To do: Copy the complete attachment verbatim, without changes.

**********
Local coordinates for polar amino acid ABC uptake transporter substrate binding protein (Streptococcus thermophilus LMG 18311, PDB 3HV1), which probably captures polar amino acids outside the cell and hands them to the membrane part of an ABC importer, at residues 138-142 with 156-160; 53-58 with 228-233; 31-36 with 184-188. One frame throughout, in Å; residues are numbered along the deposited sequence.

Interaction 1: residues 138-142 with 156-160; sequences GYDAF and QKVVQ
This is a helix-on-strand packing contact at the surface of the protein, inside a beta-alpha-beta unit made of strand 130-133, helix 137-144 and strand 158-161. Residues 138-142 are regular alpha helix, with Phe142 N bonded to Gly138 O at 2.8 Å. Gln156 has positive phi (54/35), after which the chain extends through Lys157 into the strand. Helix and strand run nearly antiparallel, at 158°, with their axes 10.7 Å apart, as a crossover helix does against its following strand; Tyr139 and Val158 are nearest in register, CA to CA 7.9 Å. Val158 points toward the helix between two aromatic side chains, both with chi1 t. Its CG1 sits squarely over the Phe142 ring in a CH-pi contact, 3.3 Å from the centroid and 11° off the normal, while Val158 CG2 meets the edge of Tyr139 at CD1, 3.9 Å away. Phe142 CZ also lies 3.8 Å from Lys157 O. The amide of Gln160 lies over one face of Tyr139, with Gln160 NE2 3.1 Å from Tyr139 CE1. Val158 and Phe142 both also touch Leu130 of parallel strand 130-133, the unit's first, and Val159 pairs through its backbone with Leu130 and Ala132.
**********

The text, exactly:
Local coordinates for polar amino acid ABC uptake transporter substrate binding protein (Streptococcus thermophilus LMG 18311, PDB 3HV1), which probably captures polar amino acids outside the cell and hands them to the membrane part of an ABC importer, at residues 138-142 with 156-160; 53-58 with 228-233; 31-36 with 184-188. One frame throughout, in Å; residues are numbered along the deposited sequence.

Interaction 1: residues 138-142 with 156-160; sequences GYDAF and QKVVQ
This is a helix-on-strand packing contact at the surface of the protein, inside a beta-alpha-beta unit made of strand 130-133, helix 137-144 and strand 158-161. Residues 138-142 are regular alpha helix, with Phe142 N bonded to Gly138 O at 2.8 Å. Gln156 has positive phi (54/35), after which the chain extends through Lys157 into the strand. Helix and strand run nearly antiparallel, at 158°, with their axes 10.7 Å apart, as a crossover helix does against its following strand; Tyr139 and Val158 are nearest in register, CA to CA 7.9 Å. Val158 points toward the helix between two aromatic side chains, both with chi1 t. Its CG1 sits squarely over the Phe142 ring in a CH-pi contact, 3.3 Å from the centroid and 11° off the normal, while Val158 CG2 meets the edge of Tyr139 at CD1, 3.9 Å away. Phe142 CZ also lies 3.8 Å from Lys157 O. The amide of Gln160 lies over one face of Tyr139, with Gln160 NE2 3.1 Å from Tyr139 CE1. Val158 and Phe142 both also touch Leu130 of parallel strand 130-133, the unit's first, and Val159 pairs through its backbone with Leu130 and Ala132.